I have finally managed to stop sobbing. For an hour I sat with the still warm body of a kingfisher in my hand, its blood slowly sticking my fingers together.
A special bird, its splash as it dived after a fish from its perch on the toppled velvet tree which overhangs the water, announced its presence more often than the treasured sight of its blue flash as I sat drinking early morning coffee under the larch.
But now it’s dead.
I was drinking coffee indoors this time, for the morning was a bluster of showers, when there was a loud thud against the glass doors, very close, making me jump. I didn’t expect a corpse, I imagined the bird – I hoped a stupid bloody wood pigeon – to have flown off a little dazed perhaps, but not seriously harmed, so I finished the page I was on and then, as the sun appeared, stepped out to open up. There, lying on the ground was a bright turquoise bird. Why why why? Why must it be the kingfisher? I spend the next 10minutes clutching its warm limp, body to my breast, rocking it back and forth, stoking its tiny head.
I am aware that my distress is out of proportion, that somehow the death of this tiny, precious bird has triggered something else. Perhaps somehow connecting to a sense of the death of small and precious things on a larger scale.
That the kingfisher’s blue flash in the mornings encompassed a kind of hope.
The hope in the very fact that there were still kingfishers. That they still flew. That they fished, as they had always done. That they were not only confined to the myths of archaic children’s stories which until recently was the only place I had ever encountered them.
Maybe this is the cause of my seemingly exaggerated grief. (Would I have cried so uncontrollably if it had been, say, a wren, or even the cheeky blue tit who is accustomed to fluttering around my room and eating the easy pickings from the spiders webs in the corners of the ceiling even when I am near, and whom it occurred to me it might be when I heard the thud.)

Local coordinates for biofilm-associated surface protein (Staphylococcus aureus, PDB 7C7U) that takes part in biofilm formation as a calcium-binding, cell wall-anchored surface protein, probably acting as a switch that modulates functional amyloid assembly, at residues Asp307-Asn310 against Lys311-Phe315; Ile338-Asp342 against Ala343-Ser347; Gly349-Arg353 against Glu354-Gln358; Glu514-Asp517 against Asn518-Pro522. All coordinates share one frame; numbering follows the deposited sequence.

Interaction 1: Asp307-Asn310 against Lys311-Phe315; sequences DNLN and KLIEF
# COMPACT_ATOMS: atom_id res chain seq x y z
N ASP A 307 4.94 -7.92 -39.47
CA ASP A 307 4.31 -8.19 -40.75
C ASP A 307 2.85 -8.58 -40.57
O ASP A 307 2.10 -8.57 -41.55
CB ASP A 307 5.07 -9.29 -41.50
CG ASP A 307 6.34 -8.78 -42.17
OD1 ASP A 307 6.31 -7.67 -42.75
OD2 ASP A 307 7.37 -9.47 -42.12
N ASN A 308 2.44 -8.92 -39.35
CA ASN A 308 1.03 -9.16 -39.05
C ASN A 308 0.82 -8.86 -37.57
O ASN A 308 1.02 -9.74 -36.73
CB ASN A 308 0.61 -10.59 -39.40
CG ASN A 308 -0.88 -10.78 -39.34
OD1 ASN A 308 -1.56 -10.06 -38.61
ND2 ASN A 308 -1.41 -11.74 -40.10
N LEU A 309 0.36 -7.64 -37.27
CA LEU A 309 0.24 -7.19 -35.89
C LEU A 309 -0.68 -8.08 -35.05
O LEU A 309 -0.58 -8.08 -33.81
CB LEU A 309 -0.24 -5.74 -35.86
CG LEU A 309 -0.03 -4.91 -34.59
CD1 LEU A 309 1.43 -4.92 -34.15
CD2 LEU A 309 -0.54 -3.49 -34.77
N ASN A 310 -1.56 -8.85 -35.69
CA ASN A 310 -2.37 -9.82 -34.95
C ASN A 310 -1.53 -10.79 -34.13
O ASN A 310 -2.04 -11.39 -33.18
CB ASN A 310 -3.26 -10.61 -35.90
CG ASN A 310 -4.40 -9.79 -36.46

I feel how such an occurrence can be a trigger to madness, its death so random, so senseless, that the search for meaning leads one to delusions – Why was it flying toward me? Why at that particular moment? when it could have been at any other of the multitude of moments when I was not sitting there, then I would simply have come across the body and not known the cause of its death. (As it is I am left cursing myself for not having gone out and bought stick-on hawk silhouettes after the other day when there was a lesser thud as some unknown thing flew up against the door and away again.) And what was it doing flying away from its usual trajectory above the water? Why did it not shy away from me, after all I was anything but fish-like in a red T-shirt? Flying straight at me – why? What did it want from me? What message was it attempting to bring?
Is, in my exaggerated grieving, this random death somehow standing in for all the senseless death in world? Its scarcity through senseless destruction of habitat and poisons, standing in for other senseless destruction?
I dither about for a long time before burying the kingfisher. Partly distracted by grief and not wanting to abandon it, I am unable to put the creature down in order to clear a bit of flower bed and pick up a fork, and partly because its small death has taken on something momentous, so to bury it so soon seems irreverent and somehow too final too soon.
At last I wrap it in a piece of cloth to keep the flies off and dig a hole in the flower bed facing its favoured tree near the water. I want to make it special, to give some meaning to its death, as if the reason for its dying so randomly was in order to be granted a beautiful funeral – (I am clearly slowly disintegrating into madness…) –